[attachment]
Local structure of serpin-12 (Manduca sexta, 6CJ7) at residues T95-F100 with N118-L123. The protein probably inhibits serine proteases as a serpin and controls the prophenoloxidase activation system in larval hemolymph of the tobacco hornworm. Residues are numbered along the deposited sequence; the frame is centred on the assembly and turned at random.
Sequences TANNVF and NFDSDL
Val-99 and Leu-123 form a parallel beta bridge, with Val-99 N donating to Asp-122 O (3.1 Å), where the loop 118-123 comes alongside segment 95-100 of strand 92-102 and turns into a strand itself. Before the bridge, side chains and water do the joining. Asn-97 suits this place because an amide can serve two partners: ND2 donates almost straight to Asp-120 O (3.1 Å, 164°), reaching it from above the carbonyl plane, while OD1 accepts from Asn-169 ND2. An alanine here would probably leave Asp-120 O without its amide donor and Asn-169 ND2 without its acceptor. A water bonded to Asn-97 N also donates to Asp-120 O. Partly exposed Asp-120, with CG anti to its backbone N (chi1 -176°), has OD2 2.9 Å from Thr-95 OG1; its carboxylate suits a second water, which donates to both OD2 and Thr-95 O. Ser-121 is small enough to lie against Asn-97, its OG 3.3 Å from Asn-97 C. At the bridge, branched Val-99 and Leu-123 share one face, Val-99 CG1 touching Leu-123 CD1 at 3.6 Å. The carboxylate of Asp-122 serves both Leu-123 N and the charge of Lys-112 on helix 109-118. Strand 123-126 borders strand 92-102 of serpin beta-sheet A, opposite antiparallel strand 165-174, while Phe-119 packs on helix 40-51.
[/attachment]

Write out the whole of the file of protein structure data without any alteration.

Local structure of serpin-12 (Manduca sexta, 6CJ7) at residues T95-F100 with N118-L123. The protein probably inhibits serine proteases as a serpin and controls the prophenoloxidase activation system in larval hemolymph of the tobacco hornworm. Residues are numbered along the deposited sequence; the frame is centred on the assembly and turned at random.
Sequences TANNVF and NFDSDL
Val-99 and Leu-123 form a parallel beta bridge, with Val-99 N donating to Asp-122 O (3.1 Å), where the loop 118-123 comes alongside segment 95-100 of strand 92-102 and turns into a strand itself. Before the bridge, side chains and water do the joining. Asn-97 suits this place because an amide can serve two partners: ND2 donates almost straight to Asp-120 O (3.1 Å, 164°), reaching it from above the carbonyl plane, while OD1 accepts from Asn-169 ND2. An alanine here would probably leave Asp-120 O without its amide donor and Asn-169 ND2 without its acceptor. A water bonded to Asn-97 N also donates to Asp-120 O. Partly exposed Asp-120, with CG anti to its backbone N (chi1 -176°), has OD2 2.9 Å from Thr-95 OG1; its carboxylate suits a second water, which donates to both OD2 and Thr-95 O. Ser-121 is small enough to lie against Asn-97, its OG 3.3 Å from Asn-97 C. At the bridge, branched Val-99 and Leu-123 share one face, Val-99 CG1 touching Leu-123 CD1 at 3.6 Å. The carboxylate of Asp-122 serves both Leu-123 N and the charge of Lys-112 on helix 109-118. Strand 123-126 borders strand 92-102 of serpin beta-sheet A, opposite antiparallel strand 165-174, while Phe-119 packs on helix 40-51.